being seriously suggested that frozen vaccine does not matter?

He has recently been in a country where reaction to unfrozen DPT (which is
normal) was cited as a reason why parents will not allow their children to
have two injections at the same time. He imagines that the reaction from
lumpy DPT is likely to be greater than the one from homogeneous DPT.

Hans Everts disagrees with the moderator's
comments in Post 00406E. There is plenty of evidence, he says, that
freezing damages the vaccine and changes its morphology. There is very
little evidence what the impact is on the immune response. It is surprising
to read that "refined knowledge about vaccine efficacy after freezing
wouldn't serve any useful operational purpose". The options to prevent
freezing range from using eutectics, taking vaccine out of the cold chain,
using icepacks with cooled water and changing equipment specifications, all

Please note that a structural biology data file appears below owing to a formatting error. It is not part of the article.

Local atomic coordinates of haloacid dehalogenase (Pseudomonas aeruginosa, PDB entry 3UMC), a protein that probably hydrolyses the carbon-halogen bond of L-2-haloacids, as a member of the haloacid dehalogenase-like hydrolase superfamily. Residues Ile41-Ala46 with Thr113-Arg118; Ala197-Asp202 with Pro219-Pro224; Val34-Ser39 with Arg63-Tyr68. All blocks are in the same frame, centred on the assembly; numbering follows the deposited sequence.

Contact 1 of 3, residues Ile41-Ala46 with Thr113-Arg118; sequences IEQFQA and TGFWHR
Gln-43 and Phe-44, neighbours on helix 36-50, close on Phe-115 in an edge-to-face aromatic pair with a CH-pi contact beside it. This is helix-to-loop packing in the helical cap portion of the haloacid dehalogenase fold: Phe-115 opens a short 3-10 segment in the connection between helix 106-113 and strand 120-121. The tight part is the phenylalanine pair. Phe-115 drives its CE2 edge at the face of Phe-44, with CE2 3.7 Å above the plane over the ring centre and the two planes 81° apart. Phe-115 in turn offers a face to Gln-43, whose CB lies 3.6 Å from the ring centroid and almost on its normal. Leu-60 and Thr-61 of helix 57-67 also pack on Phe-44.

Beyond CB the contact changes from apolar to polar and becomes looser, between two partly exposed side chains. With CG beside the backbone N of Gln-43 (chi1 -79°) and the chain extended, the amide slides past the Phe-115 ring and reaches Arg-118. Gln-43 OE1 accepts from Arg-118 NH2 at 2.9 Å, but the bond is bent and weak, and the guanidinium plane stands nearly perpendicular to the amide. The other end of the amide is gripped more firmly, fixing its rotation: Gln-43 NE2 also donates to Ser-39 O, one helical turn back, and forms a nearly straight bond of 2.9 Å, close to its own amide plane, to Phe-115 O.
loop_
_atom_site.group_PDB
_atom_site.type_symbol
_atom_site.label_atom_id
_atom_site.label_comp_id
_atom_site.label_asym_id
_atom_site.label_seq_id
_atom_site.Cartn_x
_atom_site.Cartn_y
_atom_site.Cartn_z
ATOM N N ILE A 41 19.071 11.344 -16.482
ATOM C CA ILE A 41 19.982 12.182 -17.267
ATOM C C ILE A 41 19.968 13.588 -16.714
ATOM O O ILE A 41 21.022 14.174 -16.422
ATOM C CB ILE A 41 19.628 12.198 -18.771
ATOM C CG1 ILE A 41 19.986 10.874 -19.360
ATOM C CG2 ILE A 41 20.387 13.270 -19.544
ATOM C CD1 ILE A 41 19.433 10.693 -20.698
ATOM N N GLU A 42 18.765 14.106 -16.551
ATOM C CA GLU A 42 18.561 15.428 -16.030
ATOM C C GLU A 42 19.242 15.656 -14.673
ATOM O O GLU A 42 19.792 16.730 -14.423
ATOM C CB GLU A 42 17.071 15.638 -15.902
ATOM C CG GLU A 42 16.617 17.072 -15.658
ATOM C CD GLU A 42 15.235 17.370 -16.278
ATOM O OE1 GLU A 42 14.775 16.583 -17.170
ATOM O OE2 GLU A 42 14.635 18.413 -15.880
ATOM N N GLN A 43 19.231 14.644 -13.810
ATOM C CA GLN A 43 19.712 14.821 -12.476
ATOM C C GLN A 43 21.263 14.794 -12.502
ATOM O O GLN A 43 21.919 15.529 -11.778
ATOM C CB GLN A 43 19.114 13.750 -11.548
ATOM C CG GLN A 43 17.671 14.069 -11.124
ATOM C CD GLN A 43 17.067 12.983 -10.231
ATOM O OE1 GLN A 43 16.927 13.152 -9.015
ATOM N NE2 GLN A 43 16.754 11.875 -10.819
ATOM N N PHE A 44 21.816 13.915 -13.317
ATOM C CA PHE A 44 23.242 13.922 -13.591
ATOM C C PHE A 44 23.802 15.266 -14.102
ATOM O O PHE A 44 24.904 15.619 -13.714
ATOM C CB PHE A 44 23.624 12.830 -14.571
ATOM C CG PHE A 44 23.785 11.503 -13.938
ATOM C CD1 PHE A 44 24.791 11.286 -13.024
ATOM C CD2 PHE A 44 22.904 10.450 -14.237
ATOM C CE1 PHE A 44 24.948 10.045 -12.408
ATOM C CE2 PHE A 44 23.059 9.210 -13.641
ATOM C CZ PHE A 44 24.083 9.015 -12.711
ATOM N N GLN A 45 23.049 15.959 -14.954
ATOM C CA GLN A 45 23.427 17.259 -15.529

of which have very serious operational consequences.

Before recommending changes of cold chain practices at a large scale, we
must be certain the risks are worth it. If the changes are in line with
what we think the future cold chain looks like or should look like -
simplified and with vaccine out of the cold chain - there is of course no
objection. But if the changes actually lead to operational and logistics
complications or to unaffordable equipment because of refined
specifications, then we better be sure they are absolutely necessary.

The whole cold chain is based on the fact that a certain loss of potency
due to heat exposure is acceptable. That is the basis of the VVM. Hans
fully realizes that freezing differs from heat exposure in that it leads to